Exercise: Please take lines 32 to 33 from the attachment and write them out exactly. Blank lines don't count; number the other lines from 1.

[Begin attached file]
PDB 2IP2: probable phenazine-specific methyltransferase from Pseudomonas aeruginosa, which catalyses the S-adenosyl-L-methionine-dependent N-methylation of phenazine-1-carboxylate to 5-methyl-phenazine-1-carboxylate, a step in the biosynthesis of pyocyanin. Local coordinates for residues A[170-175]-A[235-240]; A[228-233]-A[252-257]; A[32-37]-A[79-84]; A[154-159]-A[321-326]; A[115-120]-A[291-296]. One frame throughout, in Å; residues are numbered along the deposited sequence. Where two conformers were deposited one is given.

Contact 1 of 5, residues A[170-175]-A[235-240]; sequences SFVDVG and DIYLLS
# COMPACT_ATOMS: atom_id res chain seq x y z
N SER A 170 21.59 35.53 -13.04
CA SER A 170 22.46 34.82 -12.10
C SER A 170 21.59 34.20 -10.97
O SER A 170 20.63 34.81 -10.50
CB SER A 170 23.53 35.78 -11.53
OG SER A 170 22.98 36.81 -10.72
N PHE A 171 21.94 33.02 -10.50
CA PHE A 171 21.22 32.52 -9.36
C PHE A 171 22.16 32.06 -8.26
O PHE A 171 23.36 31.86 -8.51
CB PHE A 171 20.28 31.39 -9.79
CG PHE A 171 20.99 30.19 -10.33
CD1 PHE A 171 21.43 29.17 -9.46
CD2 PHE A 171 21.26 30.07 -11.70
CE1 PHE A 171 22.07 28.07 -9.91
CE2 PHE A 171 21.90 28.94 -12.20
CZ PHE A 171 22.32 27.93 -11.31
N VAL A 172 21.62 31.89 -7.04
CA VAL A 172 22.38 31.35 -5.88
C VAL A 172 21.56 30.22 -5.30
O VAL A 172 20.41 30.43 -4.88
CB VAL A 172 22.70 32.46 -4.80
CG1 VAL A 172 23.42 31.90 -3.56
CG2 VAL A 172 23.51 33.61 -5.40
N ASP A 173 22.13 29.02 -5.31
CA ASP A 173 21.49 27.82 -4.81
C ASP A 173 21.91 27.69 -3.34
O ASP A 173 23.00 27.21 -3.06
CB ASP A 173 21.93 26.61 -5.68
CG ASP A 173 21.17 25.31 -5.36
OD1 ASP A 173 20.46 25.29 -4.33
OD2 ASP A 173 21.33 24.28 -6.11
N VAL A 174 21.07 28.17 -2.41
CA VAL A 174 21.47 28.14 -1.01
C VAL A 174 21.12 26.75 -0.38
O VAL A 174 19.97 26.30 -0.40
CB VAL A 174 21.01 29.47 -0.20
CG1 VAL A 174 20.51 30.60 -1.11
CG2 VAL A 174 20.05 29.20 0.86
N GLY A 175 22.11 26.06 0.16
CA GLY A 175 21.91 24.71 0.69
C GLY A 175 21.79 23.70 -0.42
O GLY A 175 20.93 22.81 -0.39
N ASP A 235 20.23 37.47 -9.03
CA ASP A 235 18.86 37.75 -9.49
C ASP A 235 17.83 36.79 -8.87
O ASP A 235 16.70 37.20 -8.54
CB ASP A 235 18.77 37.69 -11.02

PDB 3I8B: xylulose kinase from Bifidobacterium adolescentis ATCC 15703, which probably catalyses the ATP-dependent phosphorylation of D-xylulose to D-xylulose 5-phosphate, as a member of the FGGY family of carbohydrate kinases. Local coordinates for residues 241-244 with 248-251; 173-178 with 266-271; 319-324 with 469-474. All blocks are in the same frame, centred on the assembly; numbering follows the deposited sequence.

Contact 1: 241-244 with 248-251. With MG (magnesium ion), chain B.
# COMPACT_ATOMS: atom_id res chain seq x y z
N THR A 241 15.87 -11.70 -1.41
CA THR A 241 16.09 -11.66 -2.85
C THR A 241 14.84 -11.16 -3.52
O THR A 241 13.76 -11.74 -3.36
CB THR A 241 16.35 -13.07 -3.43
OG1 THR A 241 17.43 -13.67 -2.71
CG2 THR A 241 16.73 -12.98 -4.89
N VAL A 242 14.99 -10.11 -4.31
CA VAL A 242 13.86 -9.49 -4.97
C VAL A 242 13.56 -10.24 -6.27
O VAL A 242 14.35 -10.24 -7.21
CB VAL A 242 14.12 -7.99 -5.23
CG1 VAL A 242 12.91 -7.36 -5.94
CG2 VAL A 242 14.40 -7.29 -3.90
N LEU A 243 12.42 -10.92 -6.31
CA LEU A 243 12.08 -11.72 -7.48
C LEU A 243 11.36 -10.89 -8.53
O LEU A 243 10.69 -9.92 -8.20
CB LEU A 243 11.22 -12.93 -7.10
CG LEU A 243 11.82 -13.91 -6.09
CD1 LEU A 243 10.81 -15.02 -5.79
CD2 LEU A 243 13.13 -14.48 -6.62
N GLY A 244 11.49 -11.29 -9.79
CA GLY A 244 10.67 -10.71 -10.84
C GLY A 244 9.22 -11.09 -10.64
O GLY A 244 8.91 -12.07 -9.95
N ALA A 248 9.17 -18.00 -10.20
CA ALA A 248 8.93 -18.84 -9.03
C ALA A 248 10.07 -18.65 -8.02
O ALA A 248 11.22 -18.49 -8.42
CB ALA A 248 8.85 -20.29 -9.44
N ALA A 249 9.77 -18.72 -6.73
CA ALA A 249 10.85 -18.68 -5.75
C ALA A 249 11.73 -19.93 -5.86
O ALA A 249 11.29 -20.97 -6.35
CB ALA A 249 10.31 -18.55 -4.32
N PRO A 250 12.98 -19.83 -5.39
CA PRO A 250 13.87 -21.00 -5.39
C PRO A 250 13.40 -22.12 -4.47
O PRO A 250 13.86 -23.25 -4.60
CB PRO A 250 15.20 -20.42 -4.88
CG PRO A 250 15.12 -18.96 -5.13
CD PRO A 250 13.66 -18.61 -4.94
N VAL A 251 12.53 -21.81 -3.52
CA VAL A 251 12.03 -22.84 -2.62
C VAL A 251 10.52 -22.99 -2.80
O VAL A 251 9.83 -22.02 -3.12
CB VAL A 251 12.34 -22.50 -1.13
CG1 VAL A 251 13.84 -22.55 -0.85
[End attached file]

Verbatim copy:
CB ASP A 173 21.93 26.61 -5.68
CG ASP A 173 21.17 25.31 -5.36